Saltkråkan representatives told the boy’s relatives that images from “Pippi Longstocking” and other stories by the late Swedish children’s author Astrid Lindgren should only occur in “happy contexts” and in contexts directly related to the stories themselves.
According to one of the Saltkråkan representatives, Lindgren’s granddaughter Malin Billing, this is in accordance with Lindgren’s own wishes.
Billing told the Aftonbladet newspaper that it was “Astrid herself who decided that Ingrid Vang Nyman’s drawings from the Pippi books would never illustrate anything new or other than Pippi’s own life. The images belong to the stories about Pippi and not to any other stories.”
The deceased boy’s godmother, Anna Cavallin, described him as a huge Lindgren fan.
“He loved everything about Pippi Longstocking… Mr Nilsson was his favourite toy. He always carried it around with him”, Cavallin said.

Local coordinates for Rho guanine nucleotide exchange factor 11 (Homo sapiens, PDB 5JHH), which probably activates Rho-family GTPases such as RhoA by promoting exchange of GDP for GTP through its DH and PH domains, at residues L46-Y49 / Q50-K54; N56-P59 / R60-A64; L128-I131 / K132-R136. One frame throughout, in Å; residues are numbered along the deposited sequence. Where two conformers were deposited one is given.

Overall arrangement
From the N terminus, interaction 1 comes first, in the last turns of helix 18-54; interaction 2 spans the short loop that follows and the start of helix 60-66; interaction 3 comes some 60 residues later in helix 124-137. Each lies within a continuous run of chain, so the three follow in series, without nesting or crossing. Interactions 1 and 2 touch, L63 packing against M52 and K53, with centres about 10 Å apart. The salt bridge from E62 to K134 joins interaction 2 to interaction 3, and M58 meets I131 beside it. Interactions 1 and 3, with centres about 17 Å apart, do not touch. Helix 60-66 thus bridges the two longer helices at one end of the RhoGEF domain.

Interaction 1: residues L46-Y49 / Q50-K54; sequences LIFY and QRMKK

In an opinion piece for newspaper Aftonbladet, Cavallin pointed out that many of Lindgren’s stories deal with tragic themes like sadness, longing and death. For instance, Pippi has to cope on her own since her mother is “in heaven” and her father is a pirate.
Saltkråkan’s role is to “maintain Astrid Lindgren’s legacy”. If, Cavallin wrote, this involves “only bringing up ‘happy’ things then only a small part of her legacy will be maintained. That which gives her work depth and meaning for readers will disappear.”
Billing said that Saltkråkan receives daily requests for image use:
“In order to handle them in a fair and consequent manner we need to have standard rules that apply in the same way to everyone.”
“We try to keep to that principle…even when it comes to such distressing things as toddlers’ death notices. Sometimes it is at the cost of very strong feelings, and we are sorry about that.”
Saltkråkan was the name of the fictional Stockholm archipelago island in Astrid Lindgren’s 1968 film “Vi på Saltkråkan” (Us on Seacrow Island).